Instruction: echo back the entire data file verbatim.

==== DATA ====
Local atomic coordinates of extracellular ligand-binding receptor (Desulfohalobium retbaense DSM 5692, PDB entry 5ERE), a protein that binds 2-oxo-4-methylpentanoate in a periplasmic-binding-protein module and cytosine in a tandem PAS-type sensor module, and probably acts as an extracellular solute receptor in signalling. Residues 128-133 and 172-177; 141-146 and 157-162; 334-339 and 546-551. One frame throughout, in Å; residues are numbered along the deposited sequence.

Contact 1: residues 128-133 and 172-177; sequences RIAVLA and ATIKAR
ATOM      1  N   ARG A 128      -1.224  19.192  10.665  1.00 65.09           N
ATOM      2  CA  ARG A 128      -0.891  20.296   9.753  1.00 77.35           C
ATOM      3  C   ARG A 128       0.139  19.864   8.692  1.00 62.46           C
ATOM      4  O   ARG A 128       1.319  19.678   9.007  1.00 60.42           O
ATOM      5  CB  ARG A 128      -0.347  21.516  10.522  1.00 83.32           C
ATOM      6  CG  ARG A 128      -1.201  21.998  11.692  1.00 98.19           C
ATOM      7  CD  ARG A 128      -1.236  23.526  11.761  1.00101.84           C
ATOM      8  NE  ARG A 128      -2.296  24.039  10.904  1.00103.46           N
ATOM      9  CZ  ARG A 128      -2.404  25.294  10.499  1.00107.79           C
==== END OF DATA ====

Local atomic coordinates of extracellular ligand-binding receptor (Desulfohalobium retbaense DSM 5692, PDB entry 5ERE), a protein that binds 2-oxo-4-methylpentanoate in a periplasmic-binding-protein module and cytosine in a tandem PAS-type sensor module, and probably acts as an extracellular solute receptor in signalling. Residues 128-133 and 172-177; 141-146 and 157-162; 334-339 and 546-551. One frame throughout, in Å; residues are numbered along the deposited sequence.

Contact 1: residues 128-133 and 172-177; sequences RIAVLA and ATIKAR
ATOM      1  N   ARG A 128      -1.224  19.192  10.665  1.00 65.09           N
ATOM      2  CA  ARG A 128      -0.891  20.296   9.753  1.00 77.35           C
ATOM      3  C   ARG A 128       0.139  19.864   8.692  1.00 62.46           C
ATOM      4  O   ARG A 128       1.319  19.678   9.007  1.00 60.42           O
ATOM      5  CB  ARG A 128      -0.347  21.516  10.522  1.00 83.32           C
ATOM      6  CG  ARG A 128      -1.201  21.998  11.692  1.00 98.19           C
ATOM      7  CD  ARG A 128      -1.236  23.526  11.761  1.00101.84           C
ATOM      8  NE  ARG A 128      -2.296  24.039  10.904  1.00103.46           N
ATOM      9  CZ  ARG A 128      -2.404  25.294  10.499  1.00107.79           C